How to Grow Squash

How to Grow Squash
by Halden Thompson

Sweet potatoes, trailing vines grown for their nutritious roots, need night temperatures of at least 60 (they prefer 70 to 80) for about 150 days. Therefore most are grown in southern areas, but satisfactory crops will also grow in southern New York, southern Michigan, Wisconsin and the Pacific Northwest if planting is timed carefully. Sweet potatoes may have yellow, orange, dark red or brown roots, and white, yellow or orange flesh. There are two types-those whose flesh is dry and mealy when cooked (excellent varieties are Orange Jersey, Nemagold and Nugget) and those that are moist-fleshed (recommended varieties are Goldrush, Centennial and Porto Rico). In some parts of the South, moist-fleshed varieties are called yams, a name also used for the unrelated plant Dioscorea. Twenty-five feet of row yields about 25 pounds.

Sweet potatoes grow best in light, sandy shallow soil with a pH of 5.5 to 6.5; deep rich soils produce too much foliage and stringy roots. Once the plants are established, they tolerate dry soil.

Sow squash outdoors when night temperatures no longer fall below 55. Set six to eight seeds 1 inch deep, evenly spaced on each hill. When plants become 3 inches tall, cut off all but the two strongest.

Garage Storage Units

Winter squashes all have orange flesh. All the varieties listed are good for winter storage. Most are trailing vines spreading 10 to 15 feet or more, but there are also bush types spreading 3 to 4 feet as well as a semibush type spreading 5 to 6 feet. There are several good vine types.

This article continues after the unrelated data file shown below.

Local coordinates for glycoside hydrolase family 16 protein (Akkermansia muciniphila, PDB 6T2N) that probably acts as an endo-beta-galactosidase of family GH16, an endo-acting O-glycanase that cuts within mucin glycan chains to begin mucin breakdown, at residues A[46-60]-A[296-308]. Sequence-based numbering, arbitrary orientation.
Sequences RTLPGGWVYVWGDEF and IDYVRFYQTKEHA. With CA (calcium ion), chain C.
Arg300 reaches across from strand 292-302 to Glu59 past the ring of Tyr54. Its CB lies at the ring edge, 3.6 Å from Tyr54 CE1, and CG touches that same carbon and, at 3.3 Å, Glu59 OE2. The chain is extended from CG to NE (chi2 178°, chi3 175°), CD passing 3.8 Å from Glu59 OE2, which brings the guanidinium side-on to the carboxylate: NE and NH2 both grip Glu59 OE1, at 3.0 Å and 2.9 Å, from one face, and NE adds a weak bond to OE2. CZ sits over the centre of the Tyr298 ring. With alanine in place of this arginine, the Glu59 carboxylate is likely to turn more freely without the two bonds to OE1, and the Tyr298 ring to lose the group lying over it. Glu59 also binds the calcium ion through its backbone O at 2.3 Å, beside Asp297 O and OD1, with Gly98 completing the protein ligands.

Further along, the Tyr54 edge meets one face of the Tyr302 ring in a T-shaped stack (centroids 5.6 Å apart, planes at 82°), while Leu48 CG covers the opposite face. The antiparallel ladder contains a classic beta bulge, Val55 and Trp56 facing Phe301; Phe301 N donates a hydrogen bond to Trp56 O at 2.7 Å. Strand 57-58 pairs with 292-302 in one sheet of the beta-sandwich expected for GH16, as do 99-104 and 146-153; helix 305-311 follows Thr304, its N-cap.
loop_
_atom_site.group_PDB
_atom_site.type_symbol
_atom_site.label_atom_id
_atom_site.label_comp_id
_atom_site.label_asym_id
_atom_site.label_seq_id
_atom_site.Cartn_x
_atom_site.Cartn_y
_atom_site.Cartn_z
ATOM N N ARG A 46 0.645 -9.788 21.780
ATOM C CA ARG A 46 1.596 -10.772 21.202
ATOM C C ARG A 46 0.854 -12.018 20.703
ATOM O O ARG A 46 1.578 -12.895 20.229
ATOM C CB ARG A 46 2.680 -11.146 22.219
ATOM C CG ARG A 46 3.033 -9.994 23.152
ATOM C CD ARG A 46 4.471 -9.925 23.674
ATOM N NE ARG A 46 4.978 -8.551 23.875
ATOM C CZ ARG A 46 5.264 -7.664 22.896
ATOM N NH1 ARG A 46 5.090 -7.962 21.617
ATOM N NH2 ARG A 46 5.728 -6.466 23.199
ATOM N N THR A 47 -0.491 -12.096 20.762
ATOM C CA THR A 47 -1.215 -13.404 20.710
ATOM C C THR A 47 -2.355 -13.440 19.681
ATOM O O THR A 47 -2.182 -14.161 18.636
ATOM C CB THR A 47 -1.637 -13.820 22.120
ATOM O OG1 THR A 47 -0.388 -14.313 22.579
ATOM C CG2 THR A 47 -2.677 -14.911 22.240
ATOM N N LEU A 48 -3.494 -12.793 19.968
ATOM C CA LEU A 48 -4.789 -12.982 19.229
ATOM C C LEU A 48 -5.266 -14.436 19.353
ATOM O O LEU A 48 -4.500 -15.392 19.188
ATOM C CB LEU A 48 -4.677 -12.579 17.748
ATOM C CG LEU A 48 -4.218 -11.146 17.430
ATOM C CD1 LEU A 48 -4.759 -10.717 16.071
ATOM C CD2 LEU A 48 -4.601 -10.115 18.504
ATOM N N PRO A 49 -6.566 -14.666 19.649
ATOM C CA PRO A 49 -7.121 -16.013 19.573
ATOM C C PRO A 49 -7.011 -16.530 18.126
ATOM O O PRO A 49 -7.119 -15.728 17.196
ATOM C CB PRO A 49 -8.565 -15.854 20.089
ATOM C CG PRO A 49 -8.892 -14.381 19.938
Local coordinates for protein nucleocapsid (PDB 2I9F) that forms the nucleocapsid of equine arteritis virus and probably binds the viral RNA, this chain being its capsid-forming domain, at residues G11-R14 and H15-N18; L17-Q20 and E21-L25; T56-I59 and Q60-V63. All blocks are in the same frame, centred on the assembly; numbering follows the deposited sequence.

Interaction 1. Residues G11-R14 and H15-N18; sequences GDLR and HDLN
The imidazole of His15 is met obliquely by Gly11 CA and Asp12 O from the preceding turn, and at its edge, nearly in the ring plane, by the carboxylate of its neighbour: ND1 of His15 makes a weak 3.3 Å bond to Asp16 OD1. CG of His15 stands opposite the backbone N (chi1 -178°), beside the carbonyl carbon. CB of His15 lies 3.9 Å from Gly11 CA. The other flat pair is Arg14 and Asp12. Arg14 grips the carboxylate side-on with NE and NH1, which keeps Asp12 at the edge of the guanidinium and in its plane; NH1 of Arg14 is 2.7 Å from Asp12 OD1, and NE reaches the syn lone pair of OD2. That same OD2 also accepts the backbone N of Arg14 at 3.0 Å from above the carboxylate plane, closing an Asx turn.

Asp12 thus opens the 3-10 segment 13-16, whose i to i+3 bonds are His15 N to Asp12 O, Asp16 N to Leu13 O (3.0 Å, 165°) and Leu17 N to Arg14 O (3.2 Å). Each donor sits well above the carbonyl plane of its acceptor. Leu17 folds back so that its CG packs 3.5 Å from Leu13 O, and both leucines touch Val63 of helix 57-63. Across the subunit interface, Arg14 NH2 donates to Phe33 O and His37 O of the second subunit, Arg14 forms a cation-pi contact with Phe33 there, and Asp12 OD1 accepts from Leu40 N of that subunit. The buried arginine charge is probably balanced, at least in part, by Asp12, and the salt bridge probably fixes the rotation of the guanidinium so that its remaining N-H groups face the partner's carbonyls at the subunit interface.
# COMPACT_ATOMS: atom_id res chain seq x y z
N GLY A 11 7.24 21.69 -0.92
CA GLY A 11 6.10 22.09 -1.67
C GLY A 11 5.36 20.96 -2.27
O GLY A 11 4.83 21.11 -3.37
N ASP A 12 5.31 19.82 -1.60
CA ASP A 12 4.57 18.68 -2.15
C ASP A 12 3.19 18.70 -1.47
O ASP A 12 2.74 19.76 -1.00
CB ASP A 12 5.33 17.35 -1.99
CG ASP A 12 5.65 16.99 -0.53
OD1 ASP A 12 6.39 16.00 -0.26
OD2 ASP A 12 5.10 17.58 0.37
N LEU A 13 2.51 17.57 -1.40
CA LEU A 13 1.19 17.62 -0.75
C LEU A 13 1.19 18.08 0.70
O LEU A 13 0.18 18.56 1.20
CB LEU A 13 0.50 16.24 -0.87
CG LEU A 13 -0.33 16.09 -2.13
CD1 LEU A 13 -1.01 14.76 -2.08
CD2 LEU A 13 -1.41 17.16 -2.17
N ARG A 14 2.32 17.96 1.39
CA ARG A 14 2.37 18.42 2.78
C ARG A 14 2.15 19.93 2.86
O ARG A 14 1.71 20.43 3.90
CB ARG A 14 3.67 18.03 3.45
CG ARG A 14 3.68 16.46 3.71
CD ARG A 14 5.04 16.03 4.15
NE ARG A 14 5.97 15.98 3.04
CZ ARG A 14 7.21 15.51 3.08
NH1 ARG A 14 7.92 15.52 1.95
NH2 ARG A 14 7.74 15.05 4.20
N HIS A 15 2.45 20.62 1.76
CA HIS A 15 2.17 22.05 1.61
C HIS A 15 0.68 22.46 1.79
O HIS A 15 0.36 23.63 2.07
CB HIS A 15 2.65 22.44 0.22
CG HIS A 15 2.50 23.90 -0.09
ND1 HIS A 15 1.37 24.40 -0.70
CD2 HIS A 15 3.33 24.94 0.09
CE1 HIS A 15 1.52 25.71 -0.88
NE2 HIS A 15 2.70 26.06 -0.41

Blue Hubbard has pear-shaped blue-green fruit 15 to inches long and weighing 25 to 30 pounds. True Hubbard has pear-shaped green fruit, 12 inches long and 10 inches across, weighing about 12 pounds. Buttercup has dark green fruit with silver stripes; each fruit is 41/2 inches high and 61/2 inches across and weighs 4 to 5 pounds. Waltham Butternut has creamy tan fruit, 9 inches long and 3 inches across, that weighs 3 to 4 pounds. A splendid bush type is Gold Nugget, bright orange, 3 inches high and 4 to 5 inches across, and weighing about 2 pounds. A semibush type is Bush Ebony, acorn-shaped dark green fruit 5 inches long, weighing 1 to 11/2 pounds.

Let winter squashes mature fully on the vines until their skins are extremely hard. True Hubbard matures about 115 days after sowing, Blue Hubbard and Buttercup about 100 days, Gold Nugget about 95 days, Waltham Butternut about 110 days. To pick winter squashes, cut them from the vine, leaving a 2- to 3-inch stem on each squash. Let the squashes cure in the sun for a week or more, then store them in a cool dry place over winter.

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